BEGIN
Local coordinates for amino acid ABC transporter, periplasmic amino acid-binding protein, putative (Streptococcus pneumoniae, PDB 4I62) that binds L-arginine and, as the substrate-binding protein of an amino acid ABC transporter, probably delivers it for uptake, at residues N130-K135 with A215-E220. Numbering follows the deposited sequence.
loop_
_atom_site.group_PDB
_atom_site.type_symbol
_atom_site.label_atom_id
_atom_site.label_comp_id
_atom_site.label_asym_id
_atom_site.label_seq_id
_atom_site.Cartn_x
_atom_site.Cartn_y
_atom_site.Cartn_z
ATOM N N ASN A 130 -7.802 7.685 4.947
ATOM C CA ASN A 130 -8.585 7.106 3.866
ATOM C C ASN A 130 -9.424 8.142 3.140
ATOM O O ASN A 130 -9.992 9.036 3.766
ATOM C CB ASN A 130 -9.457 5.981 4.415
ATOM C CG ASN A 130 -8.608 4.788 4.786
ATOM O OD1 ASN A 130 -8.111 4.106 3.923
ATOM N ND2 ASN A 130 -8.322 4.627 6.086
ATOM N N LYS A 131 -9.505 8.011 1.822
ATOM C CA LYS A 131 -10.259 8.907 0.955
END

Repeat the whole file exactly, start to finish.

Local coordinates for amino acid ABC transporter, periplasmic amino acid-binding protein, putative (Streptococcus pneumoniae, PDB 4I62) that binds L-arginine and, as the substrate-binding protein of an amino acid ABC transporter, probably delivers it for uptake, at residues N130-K135 with A215-E220. Numbering follows the deposited sequence.
loop_
_atom_site.group_PDB
_atom_site.type_symbol
_atom_site.label_atom_id
_atom_site.label_comp_id
_atom_site.label_asym_id
_atom_site.label_seq_id
_atom_site.Cartn_x
_atom_site.Cartn_y
_atom_site.Cartn_z
ATOM N N ASN A 130 -7.802 7.685 4.947
ATOM C CA ASN A 130 -8.585 7.106 3.866
ATOM C C ASN A 130 -9.424 8.142 3.140
ATOM O O ASN A 130 -9.992 9.036 3.766
ATOM C CB ASN A 130 -9.457 5.981 4.415
ATOM C CG ASN A 130 -8.608 4.788 4.786
ATOM O OD1 ASN A 130 -8.111 4.106 3.923
ATOM N ND2 ASN A 130 -8.322 4.627 6.086
ATOM N N LYS A 131 -9.505 8.011 1.822
ATOM C CA LYS A 131 -10.259 8.907 0.955